Saturday, February 6, 2010

"A good match" 8"x6" oil on canvas, with Demo

Available for $100, contact me.

I chose the dominos on this one because of the color and graphics.  I have a demo of this below.


Demo
Some of you have been asking about my view finder and process.   This is process has evolved from when I started and I was just simply observing and sketching, to what I now do using my view finder.   Some of you might find it helpful, some will find it too much information, some of you will want to delete it and the rest will think I'm off my rocker and should be in the loony bin.  But here goes..

This is my view finder for my square pieces.  I use it for my 6"x6" and it can be used for any square format.  The inside square is smaller than 6x6 it is actually 4.5"x4.5".   I Threaded heavy black button thread through little holes I made on the 1/3 increments.   Taped it off on the back with clear packing tape to reinforce it.  I like this method because there is not clear plastic to distort the image or get dirty.

This is my view finder for my 5"x7" and 6"x8" pieces.    Here again the opening is smaller, it is 5.25"x3.75".  It is constructed in the same way but I now have divided it into 4th on the long side and 3rds on the short side.

This is original view finder before I made the ones above.  You notice that the strings are not there I just relied on the markings on the side and the opening is actually 5"x7".   I quickly found that this was just too big and I could not get the tight close cropping I wanted.   By making the opening smaller worked better for me.   A lot of people use those small grey adjustable view finders which are very useful and are great for travel.

Here is my 6"x8" canvas, it is actually an Ampersand Gessobord that I have glued canvas on and painted Golden Acrylic N6 Neutral Gray for an under painting. (I don't always put the grey on when I do portraits.)    I used to just put the paint marks on the edges (as shown)  but now I put a light pencil line across.  I fine it more accurate.    Today I did both just for this demo.

You can see the two extra marks I have put in place, these are my line up marks for this painting.   When I looked through my view finder at the set up I liked it when the lower edge of the cup rim lined up with the 1/3  down - 1/4 over mark.   I also noticed that the handle of the cup lined up with the 1/3 down - 1/2 over mark.   These are going to be my key points that I look for when lining up the view finder every time I look through it while blocking it in.   After I block it all in (5-10 minutes) I put the view finder down and don't look in it again.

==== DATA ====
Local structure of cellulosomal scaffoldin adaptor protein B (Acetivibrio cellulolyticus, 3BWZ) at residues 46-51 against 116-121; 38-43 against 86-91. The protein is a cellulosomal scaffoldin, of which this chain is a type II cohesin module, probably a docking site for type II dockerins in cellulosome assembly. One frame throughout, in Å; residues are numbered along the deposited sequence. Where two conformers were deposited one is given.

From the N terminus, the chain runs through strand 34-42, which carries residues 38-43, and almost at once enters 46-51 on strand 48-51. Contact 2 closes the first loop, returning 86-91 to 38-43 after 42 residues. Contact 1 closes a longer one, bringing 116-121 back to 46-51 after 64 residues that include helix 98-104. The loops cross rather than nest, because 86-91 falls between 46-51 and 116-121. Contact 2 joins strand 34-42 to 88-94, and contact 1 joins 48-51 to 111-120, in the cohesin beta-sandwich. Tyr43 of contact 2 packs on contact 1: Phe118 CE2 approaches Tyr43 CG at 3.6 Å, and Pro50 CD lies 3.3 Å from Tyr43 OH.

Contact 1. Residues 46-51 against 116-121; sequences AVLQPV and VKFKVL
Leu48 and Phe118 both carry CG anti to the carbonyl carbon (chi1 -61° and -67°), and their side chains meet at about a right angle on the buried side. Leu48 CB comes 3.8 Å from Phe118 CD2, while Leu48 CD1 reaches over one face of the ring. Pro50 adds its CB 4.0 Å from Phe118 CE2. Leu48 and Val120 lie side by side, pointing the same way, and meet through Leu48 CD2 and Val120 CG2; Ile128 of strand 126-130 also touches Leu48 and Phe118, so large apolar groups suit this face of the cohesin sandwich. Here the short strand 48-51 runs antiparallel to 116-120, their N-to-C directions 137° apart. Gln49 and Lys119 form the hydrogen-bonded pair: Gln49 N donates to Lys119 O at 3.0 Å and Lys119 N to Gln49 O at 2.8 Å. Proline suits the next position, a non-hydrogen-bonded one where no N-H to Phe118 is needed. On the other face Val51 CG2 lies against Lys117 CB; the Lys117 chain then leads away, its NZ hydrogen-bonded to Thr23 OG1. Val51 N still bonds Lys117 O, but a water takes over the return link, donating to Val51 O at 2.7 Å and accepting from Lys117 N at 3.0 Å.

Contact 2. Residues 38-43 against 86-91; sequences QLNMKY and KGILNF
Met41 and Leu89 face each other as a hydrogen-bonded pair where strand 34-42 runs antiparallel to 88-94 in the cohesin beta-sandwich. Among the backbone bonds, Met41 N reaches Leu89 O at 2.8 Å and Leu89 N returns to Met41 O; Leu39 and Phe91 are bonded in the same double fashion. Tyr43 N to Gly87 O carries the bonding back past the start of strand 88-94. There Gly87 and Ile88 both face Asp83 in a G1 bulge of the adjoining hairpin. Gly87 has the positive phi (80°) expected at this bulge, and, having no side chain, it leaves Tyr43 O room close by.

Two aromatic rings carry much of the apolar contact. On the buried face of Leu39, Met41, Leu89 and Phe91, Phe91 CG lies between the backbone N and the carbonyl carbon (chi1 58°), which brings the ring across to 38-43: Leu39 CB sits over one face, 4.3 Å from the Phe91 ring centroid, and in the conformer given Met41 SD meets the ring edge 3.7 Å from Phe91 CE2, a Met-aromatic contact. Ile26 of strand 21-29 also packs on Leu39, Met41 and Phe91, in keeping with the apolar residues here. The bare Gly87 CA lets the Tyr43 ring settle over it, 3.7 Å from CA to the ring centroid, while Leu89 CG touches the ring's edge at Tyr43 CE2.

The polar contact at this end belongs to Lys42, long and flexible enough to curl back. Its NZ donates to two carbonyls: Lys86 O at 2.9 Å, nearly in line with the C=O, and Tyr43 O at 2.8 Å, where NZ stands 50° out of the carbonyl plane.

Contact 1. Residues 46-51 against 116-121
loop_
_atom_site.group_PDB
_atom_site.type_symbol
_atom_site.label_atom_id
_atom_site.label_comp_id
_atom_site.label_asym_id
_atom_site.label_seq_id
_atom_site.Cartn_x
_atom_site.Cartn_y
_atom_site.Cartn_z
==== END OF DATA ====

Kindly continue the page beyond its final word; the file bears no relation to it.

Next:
I always start with the place that have the key line up marks.   This time it is the cup.

Then I start branching out and put in marks for the saucer.

I don't know why I put in this picture it seems redundant now!  But here it is.  You will have to excuse the way these pictures look.  They have a fish eye look about them because I was too close and lazy to get out the tripod and set it up behind me so I could zoom in.   Oh Well, now you know I'm lazy.

Using the grid I blocked in the dominos and shadows

I blocked in the hearts because the white color is more sensitive.  (If I were to do the red first it would turn to pink on the edges when I put in the white.)    I blocked in the shadow hearts in the shadow color of white. (some form of blue/purple since the light source is yellow)

Thank goodness the blocking is now done!   Now I get to the painting portion.   Here again I started with the cup because I wanted to establish the yellow white of the cup and shadows.

Blocked in the shadow white.

Painted in the white hearts and started painting the red shadow area.

Painted the light red.   You will notice that I have been painting the "first stroke is the last stroke" method.   In other words when I figure out the color value of each area and stroke, I lay it in that color value so I won't have to go back in and "fix" or adjust it later.   Not to say that I don't do this at times, in fact you will see that I did this a little in the end on this painting.   But for the most part I paint these daily paintings "first is last".

This is the final signed painting.   I painted in the dominos and made some subtle changes in the saucer and cup shadows.    Another 2 hours of my day, I got a painting done and listened to 2 more hours of my  audio book.  (Currently listening to "Dark Angels" novel by Karleen Koen.)

My blog: http://claudiahammer.blogspot.com
My website: http://claudiahammer.com
My ebay store: http://stores.shop.ebay.com/claudiahammer
My email: iclaudiahammer@insightbb.com

4 comments:

silentwitness said...

What a great painting and great demo/lesson! I don't know how you can call yourself lazy, because the discipline you practice in making your viewfinders, using them, and carefully considering your placement of shapes is NOT at all lazy--it is very strategic! And it explains why you get great results.

Even the rim of your cup is amazing--the subtle changes of value, temperature, etc as you circle it are magical!!! This is truly a "Happy Valentines Day" Painting. Great job, Claudia!!!!

Chris said...

thank you so much-this is so helpful.

Nancy Goldman said...

Thank you Claudia for posting your painting process. It's really helpful. I love seeing how other artists attack a painting.

Nancy B. Hartley said...

Claudia, Love your step by step photos! Thank you for sharing, so informative! Beautiful painting! Only two hours is amazing speed. You are talented and fast!!